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PostPosted: Tue Nov 27, 2012 7:25 pm 
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You can smash the L6 for 30-20-15-10 sec with longer or shorter recoveries in between depending on what you want to work on.

Do confused things, L4=threshold/FTP work. L4 efforts can be 10-30min long in training. So 3x15 and 2x20 are L4/FTP/threshold work. Back when I was doing these with HR, I was shooting to finish my 20min efforts at my TT heartrate. Search some recent posts in the training section, I have given some general guidelines for 2x20 by HR.

Here is what I'd do

day 1: L6, micro-intervals, tabata, 30/30, etc
day 2: 2x20
day 3: SST ride outside, on the trails, aiming at going fast but steady, putting out some good work, maybe going a bit faster on the climbs.
day 4: off
day 5: L6
day 6: SST (as above) or 2x20
day 7: off

of course this is very general and should be worked on/modified as the off season progresses. The more races come close, less L6, more L4 then less L4, some L5 and SST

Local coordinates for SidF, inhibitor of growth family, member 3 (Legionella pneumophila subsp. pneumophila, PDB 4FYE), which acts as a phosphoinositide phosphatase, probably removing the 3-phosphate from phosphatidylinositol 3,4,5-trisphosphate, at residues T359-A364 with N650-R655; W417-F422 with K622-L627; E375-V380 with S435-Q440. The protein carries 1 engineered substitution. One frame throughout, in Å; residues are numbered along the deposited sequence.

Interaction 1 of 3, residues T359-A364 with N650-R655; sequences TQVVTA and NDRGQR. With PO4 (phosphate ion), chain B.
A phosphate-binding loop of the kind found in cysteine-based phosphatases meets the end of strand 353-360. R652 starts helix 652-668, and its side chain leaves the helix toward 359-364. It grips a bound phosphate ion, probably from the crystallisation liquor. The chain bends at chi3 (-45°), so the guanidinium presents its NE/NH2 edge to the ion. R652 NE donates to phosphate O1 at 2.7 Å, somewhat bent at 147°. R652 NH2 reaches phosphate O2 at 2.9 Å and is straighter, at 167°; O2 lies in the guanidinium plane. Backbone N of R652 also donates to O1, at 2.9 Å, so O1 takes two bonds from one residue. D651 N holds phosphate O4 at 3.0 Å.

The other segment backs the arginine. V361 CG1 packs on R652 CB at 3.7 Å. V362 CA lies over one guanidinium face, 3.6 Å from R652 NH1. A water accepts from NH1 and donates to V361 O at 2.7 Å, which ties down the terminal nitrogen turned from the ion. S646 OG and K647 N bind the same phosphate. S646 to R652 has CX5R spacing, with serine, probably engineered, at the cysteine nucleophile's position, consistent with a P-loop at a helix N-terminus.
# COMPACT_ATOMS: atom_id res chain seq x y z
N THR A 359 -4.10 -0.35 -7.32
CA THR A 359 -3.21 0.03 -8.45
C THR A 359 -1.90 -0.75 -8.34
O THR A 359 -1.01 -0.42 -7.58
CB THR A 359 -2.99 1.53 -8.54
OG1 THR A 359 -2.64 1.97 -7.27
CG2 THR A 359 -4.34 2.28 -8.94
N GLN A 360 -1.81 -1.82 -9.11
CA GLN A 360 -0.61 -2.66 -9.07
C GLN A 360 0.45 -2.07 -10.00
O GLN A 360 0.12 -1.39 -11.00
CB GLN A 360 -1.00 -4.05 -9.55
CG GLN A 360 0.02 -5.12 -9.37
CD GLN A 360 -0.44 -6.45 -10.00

hope that helps


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Posted: Tue Nov 27, 2012 7:25 pm 


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PostPosted: Tue Nov 27, 2012 8:57 pm 
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That sounds like a pretty solid plan for me to try out. Thanks a lot!

It seems to me that there is quite a big difference between L4 and L6 work, shouldn't there be some work for in between? I suppose some of it will come with the SST work but shouldn't i worry too much about that?

/Emil

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PostPosted: Tue Nov 27, 2012 10:05 pm 
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it wont come from the SST work. SST is the sweet spot training, between tempo (L3) and threshold (L4) where you can spend a good amount of time and get the best bang for your training buck. Its a sustained intensity. Like I said, its not an all out, TT style effort. Its a controled pace where you can sit for a good chunk of time. What I'd do is ride some nice single tracks for 1h at SST or 2x30min at SST, going fast on technical portion, climbing fast but not all out.

The inbetween work you are refering to is typically call vo2max power or L5 intensity, from 2 to 8min durations, generally. This kind of intensity shouldnt be done right now and is best kept for race preparation. You can start the L5 work 6-8 weeks before you main races.


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PostPosted: Wed Nov 28, 2012 1:49 pm 
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I think it's finally coming together for me now :) I'll to dome research, try it out and see how it works!

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PostPosted: Thu Nov 29, 2012 12:08 pm